Unintentional childhood injuries significantly strain healthcare resources, and their preventable measures can significantly reduce morbidity and mortality.
To investigate the role of primary caregivers in preventing unintentional injuries and to identify the groups that require special health intervention programs to reduce the burden of this public health concern.
A cross-sectional survey was conducted at three hospitals in Karachi, Pakistan. Parents of preschool children who visited pediatric clinics were invited to participate in the study by completing a self-administered questionnaire comprising questions about knowledge, attitudes, and practices towards preventing unintentional injuries among children.
With an 80% response rate, the overall mean knowledge, attitude, and practices (KAP) score was 27.40 ± 3.48. Only 14.3% of the participants had a high KAP score, while 83.6% and 2.1% of the respondents had moderate and low KAP scores, respectively. People of lower socioeconomic status, unemployed, less educated, and families with more than one preschool child were less knowledgeable and non-adherent to unintentional preventive injury. It was found that 21% of the children had suffered from an unintentional severe injury in the past, and the internet was the most frequent source of gaining knowledge among parents.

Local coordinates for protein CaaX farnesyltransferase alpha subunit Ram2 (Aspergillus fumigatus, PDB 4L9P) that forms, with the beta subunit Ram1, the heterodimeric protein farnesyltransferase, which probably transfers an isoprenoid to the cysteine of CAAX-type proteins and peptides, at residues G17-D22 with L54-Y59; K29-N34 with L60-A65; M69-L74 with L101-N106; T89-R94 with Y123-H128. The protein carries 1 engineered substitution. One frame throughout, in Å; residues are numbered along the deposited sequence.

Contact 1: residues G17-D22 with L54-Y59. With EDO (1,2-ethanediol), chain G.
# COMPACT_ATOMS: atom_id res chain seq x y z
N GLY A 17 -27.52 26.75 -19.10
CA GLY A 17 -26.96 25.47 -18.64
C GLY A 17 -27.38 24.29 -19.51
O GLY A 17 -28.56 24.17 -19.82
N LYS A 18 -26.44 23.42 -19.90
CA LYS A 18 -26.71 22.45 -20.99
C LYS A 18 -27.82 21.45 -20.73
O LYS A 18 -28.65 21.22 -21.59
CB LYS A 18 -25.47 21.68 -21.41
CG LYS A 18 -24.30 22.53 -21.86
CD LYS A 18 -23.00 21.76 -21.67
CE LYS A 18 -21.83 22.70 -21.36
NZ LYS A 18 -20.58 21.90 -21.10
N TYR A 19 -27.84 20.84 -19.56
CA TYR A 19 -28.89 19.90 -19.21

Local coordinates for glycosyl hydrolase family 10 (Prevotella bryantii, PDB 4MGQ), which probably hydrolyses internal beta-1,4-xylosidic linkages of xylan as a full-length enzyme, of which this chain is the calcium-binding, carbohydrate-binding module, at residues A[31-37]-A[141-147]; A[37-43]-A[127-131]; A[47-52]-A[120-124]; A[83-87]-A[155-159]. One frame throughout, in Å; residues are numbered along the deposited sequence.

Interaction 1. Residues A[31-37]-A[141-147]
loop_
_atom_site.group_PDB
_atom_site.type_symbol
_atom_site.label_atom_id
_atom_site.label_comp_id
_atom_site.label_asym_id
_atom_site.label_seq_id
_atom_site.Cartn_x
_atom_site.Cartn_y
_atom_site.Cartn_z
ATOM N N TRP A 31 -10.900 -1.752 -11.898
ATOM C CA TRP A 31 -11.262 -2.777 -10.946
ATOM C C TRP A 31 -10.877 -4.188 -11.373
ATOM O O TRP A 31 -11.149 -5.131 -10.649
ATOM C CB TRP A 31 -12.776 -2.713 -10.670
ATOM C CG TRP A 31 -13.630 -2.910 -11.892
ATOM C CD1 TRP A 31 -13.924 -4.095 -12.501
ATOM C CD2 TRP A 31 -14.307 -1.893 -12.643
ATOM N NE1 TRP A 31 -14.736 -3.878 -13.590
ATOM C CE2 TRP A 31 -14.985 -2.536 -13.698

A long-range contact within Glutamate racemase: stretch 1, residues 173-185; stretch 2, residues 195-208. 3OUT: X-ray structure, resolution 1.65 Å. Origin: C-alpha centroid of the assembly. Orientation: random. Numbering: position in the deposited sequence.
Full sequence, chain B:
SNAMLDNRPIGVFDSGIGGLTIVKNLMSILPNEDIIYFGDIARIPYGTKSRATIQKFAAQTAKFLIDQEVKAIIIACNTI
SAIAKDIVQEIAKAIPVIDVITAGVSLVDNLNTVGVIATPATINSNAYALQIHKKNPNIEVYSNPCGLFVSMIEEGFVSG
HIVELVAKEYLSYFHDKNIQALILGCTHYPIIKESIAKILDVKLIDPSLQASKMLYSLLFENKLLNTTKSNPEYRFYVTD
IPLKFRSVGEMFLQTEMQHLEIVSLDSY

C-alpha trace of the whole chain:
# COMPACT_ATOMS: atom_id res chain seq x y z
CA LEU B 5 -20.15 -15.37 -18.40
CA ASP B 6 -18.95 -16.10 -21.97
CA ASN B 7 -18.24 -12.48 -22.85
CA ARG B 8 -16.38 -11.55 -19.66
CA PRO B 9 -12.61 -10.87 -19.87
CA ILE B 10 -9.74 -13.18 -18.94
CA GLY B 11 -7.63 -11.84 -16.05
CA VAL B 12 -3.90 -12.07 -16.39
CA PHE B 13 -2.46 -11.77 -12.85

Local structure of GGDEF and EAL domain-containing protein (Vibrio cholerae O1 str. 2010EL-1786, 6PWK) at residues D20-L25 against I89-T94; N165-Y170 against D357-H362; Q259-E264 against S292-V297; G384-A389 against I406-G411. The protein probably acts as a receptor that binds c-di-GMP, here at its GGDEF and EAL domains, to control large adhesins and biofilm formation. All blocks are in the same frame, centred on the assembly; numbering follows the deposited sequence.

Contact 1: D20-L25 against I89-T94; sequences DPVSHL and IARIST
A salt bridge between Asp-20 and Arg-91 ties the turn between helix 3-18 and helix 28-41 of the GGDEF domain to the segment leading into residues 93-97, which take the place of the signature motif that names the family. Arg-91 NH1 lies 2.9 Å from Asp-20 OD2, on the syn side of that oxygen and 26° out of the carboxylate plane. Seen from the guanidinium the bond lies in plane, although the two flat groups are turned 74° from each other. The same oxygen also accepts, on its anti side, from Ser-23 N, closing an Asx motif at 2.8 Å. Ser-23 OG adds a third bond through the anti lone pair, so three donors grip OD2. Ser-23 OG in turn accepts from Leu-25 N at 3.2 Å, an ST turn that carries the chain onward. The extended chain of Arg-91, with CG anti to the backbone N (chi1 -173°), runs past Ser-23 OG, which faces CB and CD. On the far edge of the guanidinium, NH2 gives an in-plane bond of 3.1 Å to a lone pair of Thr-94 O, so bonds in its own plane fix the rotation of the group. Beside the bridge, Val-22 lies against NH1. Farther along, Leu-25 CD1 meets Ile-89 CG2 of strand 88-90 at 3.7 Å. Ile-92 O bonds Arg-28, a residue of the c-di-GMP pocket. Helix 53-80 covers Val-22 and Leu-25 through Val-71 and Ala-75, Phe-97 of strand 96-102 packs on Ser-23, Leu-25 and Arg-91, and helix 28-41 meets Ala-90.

Parental knowledge, attitude, practices, and adherence to child safety measures are sub-optimal in our cohort of studied participants. Raising awareness and providing the counseling are essential in reducing the burden of unintentional injuries.